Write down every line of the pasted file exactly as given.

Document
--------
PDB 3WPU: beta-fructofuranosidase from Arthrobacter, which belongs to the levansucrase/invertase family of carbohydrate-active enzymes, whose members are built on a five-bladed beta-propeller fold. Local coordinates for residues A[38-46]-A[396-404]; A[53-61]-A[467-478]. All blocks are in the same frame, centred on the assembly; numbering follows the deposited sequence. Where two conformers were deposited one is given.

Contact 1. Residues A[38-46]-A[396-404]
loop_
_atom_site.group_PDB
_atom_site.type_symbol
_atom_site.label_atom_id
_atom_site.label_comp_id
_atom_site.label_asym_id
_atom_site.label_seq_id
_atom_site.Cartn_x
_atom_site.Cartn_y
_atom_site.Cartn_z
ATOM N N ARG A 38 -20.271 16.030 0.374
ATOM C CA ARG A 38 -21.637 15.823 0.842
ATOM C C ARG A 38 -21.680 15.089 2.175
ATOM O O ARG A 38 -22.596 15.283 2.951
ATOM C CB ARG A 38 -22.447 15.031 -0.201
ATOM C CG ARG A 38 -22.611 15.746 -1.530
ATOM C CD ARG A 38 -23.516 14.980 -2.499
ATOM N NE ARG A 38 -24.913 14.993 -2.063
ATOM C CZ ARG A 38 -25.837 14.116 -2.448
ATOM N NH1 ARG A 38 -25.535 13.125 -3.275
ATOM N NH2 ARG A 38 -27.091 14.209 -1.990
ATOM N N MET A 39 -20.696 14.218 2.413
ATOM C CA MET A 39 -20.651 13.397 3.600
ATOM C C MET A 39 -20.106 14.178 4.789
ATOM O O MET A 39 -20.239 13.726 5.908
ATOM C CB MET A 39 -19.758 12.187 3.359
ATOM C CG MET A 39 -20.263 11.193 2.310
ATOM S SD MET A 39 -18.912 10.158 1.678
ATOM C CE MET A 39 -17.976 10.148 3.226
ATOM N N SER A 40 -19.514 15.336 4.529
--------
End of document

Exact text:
PDB 3WPU: beta-fructofuranosidase from Arthrobacter, which belongs to the levansucrase/invertase family of carbohydrate-active enzymes, whose members are built on a five-bladed beta-propeller fold. Local coordinates for residues A[38-46]-A[396-404]; A[53-61]-A[467-478]. All blocks are in the same frame, centred on the assembly; numbering follows the deposited sequence. Where two conformers were deposited one is given.

Contact 1. Residues A[38-46]-A[396-404]
loop_
_atom_site.group_PDB
_atom_site.type_symbol
_atom_site.label_atom_id
_atom_site.label_comp_id
_atom_site.label_asym_id
_atom_site.label_seq_id
_atom_site.Cartn_x
_atom_site.Cartn_y
_atom_site.Cartn_z
ATOM N N ARG A 38 -20.271 16.030 0.374
ATOM C CA ARG A 38 -21.637 15.823 0.842
ATOM C C ARG A 38 -21.680 15.089 2.175
ATOM O O ARG A 38 -22.596 15.283 2.951
ATOM C CB ARG A 38 -22.447 15.031 -0.201
ATOM C CG ARG A 38 -22.611 15.746 -1.530
ATOM C CD ARG A 38 -23.516 14.980 -2.499
ATOM N NE ARG A 38 -24.913 14.993 -2.063
ATOM C CZ ARG A 38 -25.837 14.116 -2.448
ATOM N NH1 ARG A 38 -25.535 13.125 -3.275
ATOM N NH2 ARG A 38 -27.091 14.209 -1.990
ATOM N N MET A 39 -20.696 14.218 2.413
ATOM C CA MET A 39 -20.651 13.397 3.600
ATOM C C MET A 39 -20.106 14.178 4.789
ATOM O O MET A 39 -20.239 13.726 5.908
ATOM C CB MET A 39 -19.758 12.187 3.359
ATOM C CG MET A 39 -20.263 11.193 2.310
ATOM S SD MET A 39 -18.912 10.158 1.678
ATOM C CE MET A 39 -17.976 10.148 3.226
ATOM N N SER A 40 -19.514 15.336 4.529